The right way to dry your black car
If you’re going for that glossy look, you need to dry your car in the shade. If it’s sunny out, wait for some clouds to come over before you go out and dry your vehicle. When drying your vehicle, use a microfiber cloth rather than paper towels or regular terry cloth towels because they’ll do less damage on the paint job. And always start at the top of the windshield and work your way down. Dry off all visible water with one pass, then turn around and do the same thing from back to front again. You can also buy something called quick detailer which will help remove water from your exterior surfaces without damaging them. If you live somewhere where it rains often and don’t have time to let your car dry naturally, a good idea is to take a plastic bag and punch holes into it. Then lay the bag over your engine bay, trunk area, or other areas where standing water might be pooling up. Leave the bag over those areas until they are completely dried. Finally, when you’re done drying the outside of your car, give it a wipe down inside as well! If you see any spots where there is oil or wax residue, use an interior cleaner specifically designed to clean fabric seats. Don’t forget to vacuum up any dust and dirt that may have collected under the seats while you were washing the floor mats!
Tips for preventing water spots on a black car
Water spots on your car is the worst, especially if you have a dark color. But here’s how to avoid that:
- Wax your car regularly. This will help seal in the paint and protect it from water damage.
- When washing your car, use an extra-drying rinse agent so you can remove any leftover soap or wax residue that might cause water spots down the line.
- Dry off your vehicle right after washing with warm air–never use cold air as this can cause condensation which leads to those dreaded water spots!
- To avoid water pooling up under your car, use a high quality microfiber towel to dry the underside of your car. These towels absorb more moisture than cotton towels because of their larger surface area. 5. For really stubborn stains and marks, try using some rubbing alcohol on a sponge or cloth and then wiping away at them before rinsing off the rest of your vehicle.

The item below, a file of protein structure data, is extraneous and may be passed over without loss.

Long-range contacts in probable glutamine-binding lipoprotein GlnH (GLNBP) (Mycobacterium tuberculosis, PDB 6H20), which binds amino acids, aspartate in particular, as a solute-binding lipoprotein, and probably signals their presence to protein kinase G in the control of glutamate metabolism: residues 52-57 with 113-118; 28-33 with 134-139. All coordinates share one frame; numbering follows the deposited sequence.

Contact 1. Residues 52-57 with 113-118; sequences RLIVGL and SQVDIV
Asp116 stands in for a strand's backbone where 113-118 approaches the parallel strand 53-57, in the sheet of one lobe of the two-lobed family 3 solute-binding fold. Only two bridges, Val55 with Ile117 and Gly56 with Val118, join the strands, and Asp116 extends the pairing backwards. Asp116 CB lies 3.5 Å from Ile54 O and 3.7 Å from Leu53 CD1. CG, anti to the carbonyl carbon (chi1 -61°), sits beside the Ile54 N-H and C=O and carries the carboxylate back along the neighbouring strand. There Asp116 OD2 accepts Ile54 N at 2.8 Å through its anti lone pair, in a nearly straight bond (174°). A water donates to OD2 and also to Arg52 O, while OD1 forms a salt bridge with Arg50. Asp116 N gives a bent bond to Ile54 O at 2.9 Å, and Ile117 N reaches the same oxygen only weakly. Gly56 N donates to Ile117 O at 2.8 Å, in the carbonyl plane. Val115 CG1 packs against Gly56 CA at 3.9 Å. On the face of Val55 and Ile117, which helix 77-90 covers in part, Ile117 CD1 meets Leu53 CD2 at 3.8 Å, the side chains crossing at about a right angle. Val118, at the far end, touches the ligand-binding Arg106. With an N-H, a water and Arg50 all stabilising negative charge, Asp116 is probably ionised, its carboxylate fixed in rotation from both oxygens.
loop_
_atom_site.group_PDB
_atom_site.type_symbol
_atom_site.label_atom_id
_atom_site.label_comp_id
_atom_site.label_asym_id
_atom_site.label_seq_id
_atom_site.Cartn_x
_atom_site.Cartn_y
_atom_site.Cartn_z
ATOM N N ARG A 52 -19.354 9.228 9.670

- Remember that there are certain areas where water tends to accumulate more easily (such as wheel wells) so be sure to pay special attention when drying these parts.
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By following these steps, your car will be shining in no time. You can use a squeegee to remove the water from the windows and then use dry towels for drying the dirt off of your tires and fenders. Remember that you should always wash your car first before polishing it so that you don’t end up rubbing dirt into your paint job. For best results, polish in one direction and not back-and-forth.
- Wash the exterior of the vehicle with soap and water
- Use a bucket of soapy water mixed with warm water (or cold if it’s winter)
- Use liquid dish soap or shampoo on the interior surfaces of the vehicle, including mats and seats . Make sure to keep plenty of rags handy and wear gloves as you work. Rinse with clean water when finished; do not let soap dry on the surface, which could lead to residue stains .
- Wipe down all body panels inside and out, focusing especially on those high traffic areas such as door handles, mirrors and wheel spokes